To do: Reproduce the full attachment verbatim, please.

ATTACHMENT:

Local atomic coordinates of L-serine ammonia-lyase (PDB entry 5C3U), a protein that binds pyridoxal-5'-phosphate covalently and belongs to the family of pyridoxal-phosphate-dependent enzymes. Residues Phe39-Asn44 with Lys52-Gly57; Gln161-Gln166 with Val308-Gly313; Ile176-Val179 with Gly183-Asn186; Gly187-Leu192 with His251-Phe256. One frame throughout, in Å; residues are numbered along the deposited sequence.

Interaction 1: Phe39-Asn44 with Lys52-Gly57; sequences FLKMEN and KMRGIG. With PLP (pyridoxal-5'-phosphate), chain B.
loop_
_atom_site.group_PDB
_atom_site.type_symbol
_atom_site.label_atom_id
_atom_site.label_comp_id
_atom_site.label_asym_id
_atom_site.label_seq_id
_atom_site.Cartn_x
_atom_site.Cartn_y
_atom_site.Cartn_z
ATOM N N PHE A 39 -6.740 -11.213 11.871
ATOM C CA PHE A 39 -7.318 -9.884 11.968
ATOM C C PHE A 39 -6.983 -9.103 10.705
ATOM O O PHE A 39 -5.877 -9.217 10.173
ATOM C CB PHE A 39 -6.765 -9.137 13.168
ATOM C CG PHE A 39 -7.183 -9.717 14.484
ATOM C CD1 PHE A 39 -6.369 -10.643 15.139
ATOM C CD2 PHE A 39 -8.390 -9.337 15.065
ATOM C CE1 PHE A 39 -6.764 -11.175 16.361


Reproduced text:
Local atomic coordinates of L-serine ammonia-lyase (PDB entry 5C3U), a protein that binds pyridoxal-5'-phosphate covalently and belongs to the family of pyridoxal-phosphate-dependent enzymes. Residues Phe39-Asn44 with Lys52-Gly57; Gln161-Gln166 with Val308-Gly313; Ile176-Val179 with Gly183-Asn186; Gly187-Leu192 with His251-Phe256. One frame throughout, in Å; residues are numbered along the deposited sequence.

Interaction 1: Phe39-Asn44 with Lys52-Gly57; sequences FLKMEN and KMRGIG. With PLP (pyridoxal-5'-phosphate), chain B.
loop_
_atom_site.group_PDB
_atom_site.type_symbol
_atom_site.label_atom_id
_atom_site.label_comp_id
_atom_site.label_asym_id
_atom_site.label_seq_id
_atom_site.Cartn_x
_atom_site.Cartn_y
_atom_site.Cartn_z
ATOM N N PHE A 39 -6.740 -11.213 11.871
ATOM C CA PHE A 39 -7.318 -9.884 11.968
ATOM C C PHE A 39 -6.983 -9.103 10.705
ATOM O O PHE A 39 -5.877 -9.217 10.173
ATOM C CB PHE A 39 -6.765 -9.137 13.168
ATOM C CG PHE A 39 -7.183 -9.717 14.484
ATOM C CD1 PHE A 39 -6.369 -10.643 15.139
ATOM C CD2 PHE A 39 -8.390 -9.337 15.065
ATOM C CE1 PHE A 39 -6.764 -11.175 16.361